By Mary Elizabeth Dallas
SUNDAY, March 30, 2014 (HealthDay News) -- Though more study needs to be done, new research suggests that a simple blood test could help predict the heart attack risk of patients experiencing chest pain.
The Swedish study found that patients with chest pain who have undetectable levels of a certain chemical signal in their blood called "high-sensitivity cardiac troponin T," plus no sign of reduced blood flow, are at very low risk for heart attack over the next month.
The authors of the study, which is to be presented Sunday in Washington, D.C., at the annual meeting of the American College of Cardiology, believe the test could help prevent many unnecessary hospital admissions.
"Chest pain is a potentially life-threatening symptom, as well as being a very common one," study lead author Dr. Nadia Bandstein, from the Karolinska Institute in Solna, Sweden, said in a meeting news release. "In our hospital it's the second most common symptom reported in the emergency department. Since there are no established ways to quickly rule out heart attack, many patients are admitted to the hospital unnecessarily, at a large cost to the patient and to society."
According to Bandstein, "using this blood test along with an ECG [electrocardiogram], we will save about 500 to 1,000 admissions per year in our hospital alone, allowing us to use the beds for sicker patients."
Still, more research is required. And experts note that studies presented at medical meetings are typically considered preliminary until published in a peer-reviewed journal.
As the researchers explained, high-sensitivity cardiac troponin T is a chemical signal in the blood that can help doctors detect heart damage. It is a relatively new factor used to diagnose heart attack and can be detected in the blood several hours before older methods of measuring troponins.
In conducting the study, Bandstein's team analyzed blood levels of this chemical signal in almost 15,000 patients who visited emergency rooms in Sweden from 2010 to 2012. They focused on more than 8,900 patients with undetectable levels of troponin who also had no signs of heart damage from reduced blood flow. These patients averaged 47 years of age.
The researchers then examined how many of these patients went on to suffer a heart attack within 30 days. During that time, only 39 of the patients included in the study had a heart attack, the researchers reported. Of these, 15 had no signs of damage due to reduced blood flow.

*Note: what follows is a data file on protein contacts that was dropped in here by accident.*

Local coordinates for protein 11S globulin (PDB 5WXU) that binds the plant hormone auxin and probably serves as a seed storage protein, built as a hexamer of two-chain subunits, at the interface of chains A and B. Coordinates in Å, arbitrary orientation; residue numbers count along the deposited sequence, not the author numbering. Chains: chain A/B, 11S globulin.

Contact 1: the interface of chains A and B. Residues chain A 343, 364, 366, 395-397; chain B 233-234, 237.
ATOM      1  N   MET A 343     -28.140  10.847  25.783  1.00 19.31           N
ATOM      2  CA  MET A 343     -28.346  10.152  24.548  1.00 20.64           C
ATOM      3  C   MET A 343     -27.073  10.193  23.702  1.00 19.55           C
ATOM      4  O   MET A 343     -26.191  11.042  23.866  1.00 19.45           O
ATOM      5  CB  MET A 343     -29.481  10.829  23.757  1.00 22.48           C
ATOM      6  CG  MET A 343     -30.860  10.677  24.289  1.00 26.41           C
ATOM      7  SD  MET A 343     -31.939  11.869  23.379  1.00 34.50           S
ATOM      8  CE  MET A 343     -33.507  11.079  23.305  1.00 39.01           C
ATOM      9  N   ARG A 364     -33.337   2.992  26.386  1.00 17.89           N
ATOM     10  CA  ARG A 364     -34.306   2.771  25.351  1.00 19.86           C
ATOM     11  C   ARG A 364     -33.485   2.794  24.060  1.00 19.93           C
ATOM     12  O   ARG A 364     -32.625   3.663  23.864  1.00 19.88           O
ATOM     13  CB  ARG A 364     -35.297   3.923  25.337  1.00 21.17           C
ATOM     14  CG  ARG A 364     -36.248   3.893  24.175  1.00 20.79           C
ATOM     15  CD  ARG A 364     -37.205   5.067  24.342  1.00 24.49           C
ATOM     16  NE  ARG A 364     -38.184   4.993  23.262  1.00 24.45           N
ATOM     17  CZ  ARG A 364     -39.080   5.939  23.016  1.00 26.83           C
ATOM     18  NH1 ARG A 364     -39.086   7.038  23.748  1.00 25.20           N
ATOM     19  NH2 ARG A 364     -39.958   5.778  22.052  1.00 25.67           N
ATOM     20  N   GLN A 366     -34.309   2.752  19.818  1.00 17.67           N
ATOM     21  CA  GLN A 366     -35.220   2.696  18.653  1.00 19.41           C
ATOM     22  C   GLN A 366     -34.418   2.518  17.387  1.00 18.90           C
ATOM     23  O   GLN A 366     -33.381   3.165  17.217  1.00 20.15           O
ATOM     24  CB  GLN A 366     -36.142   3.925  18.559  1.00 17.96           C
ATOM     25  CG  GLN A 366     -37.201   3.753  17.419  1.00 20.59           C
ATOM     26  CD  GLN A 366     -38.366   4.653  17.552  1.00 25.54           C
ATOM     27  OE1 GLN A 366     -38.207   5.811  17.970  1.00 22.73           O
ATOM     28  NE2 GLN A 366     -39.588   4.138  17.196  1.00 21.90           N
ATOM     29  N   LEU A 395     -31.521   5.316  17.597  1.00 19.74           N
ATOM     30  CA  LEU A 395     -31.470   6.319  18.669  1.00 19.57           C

Overall, only one in every 594 patients who go to the emergency room for chest pain with no sign of heart damage and undetectable levels of troponin are at immediate risk for heart attack, the researchers calculated.
The study found a 99.8 percent probability that this subset of patients was not at risk for heart attack and a 100 percent probability that it wasn't at risk for death. This was true even after other risk factors for heart disease and how long the patients experienced symptoms were considered.
"Despite our observations before the study, we were still surprised by the strength of our findings," Bandstein noted.
Current guidelines recommend that high-sensitivity cardiac troponin T be tested at least three hours after chest pain begins. This usually means patients must be admitted to the hospital. The study's authors said their findings suggest that only one testing would be needed, which could prevent some unnecessary hospital admissions.
Two U.S. heart experts said the study gives support to the validity of the blood test.
"This study provides increasing evidence for the selective use of high-sensitivity cardiac troponin T to help evaluate patients with chest pain for evidence of possible heart attack," said Dr. Robert Glatter, an emergency medicine physician at Lenox Hill Hospital in New York City.
He did have two caveats, however: First, that more study is needed to validate the accuracy of the test. And second, that a small minority of patients did go on to suffer a heart attack in the month after a good test result.
"This is important to know because having a single normal or negative troponin [test result] initially does not completely remove all risk of suffering a heart attack after discharge from the emergency department," Glatter said.
While the results are promising, ruling out heart attack or angina (heart-linked chest pain) in high-risk patients with a prior history of diabetes, heart disease, or prior cardiovascular care "may be problematic based on one blood sample alone," he added. "The entire picture of the nature of the chest pain as well as other presenting symptoms must be taken into consideration."
Dr. Sripal Bangalore is director of research in the Cardiac Catheterization Laboratory at NYU School of Medicine in New York City. He said the study is "compelling, given the large number of patients included, and shows that a simple blood test combined with the ECG can potentially avoid thousands of hospital admissions every day for patients presenting with chest pain."
But, Bangalore added that "one should be very careful, however, not to conclude that the opposite is true, [that is,] if you have elevated high-sensitive troponin you are having a heart attack, as there is data to suggest that it is elevated after running a marathon," for example.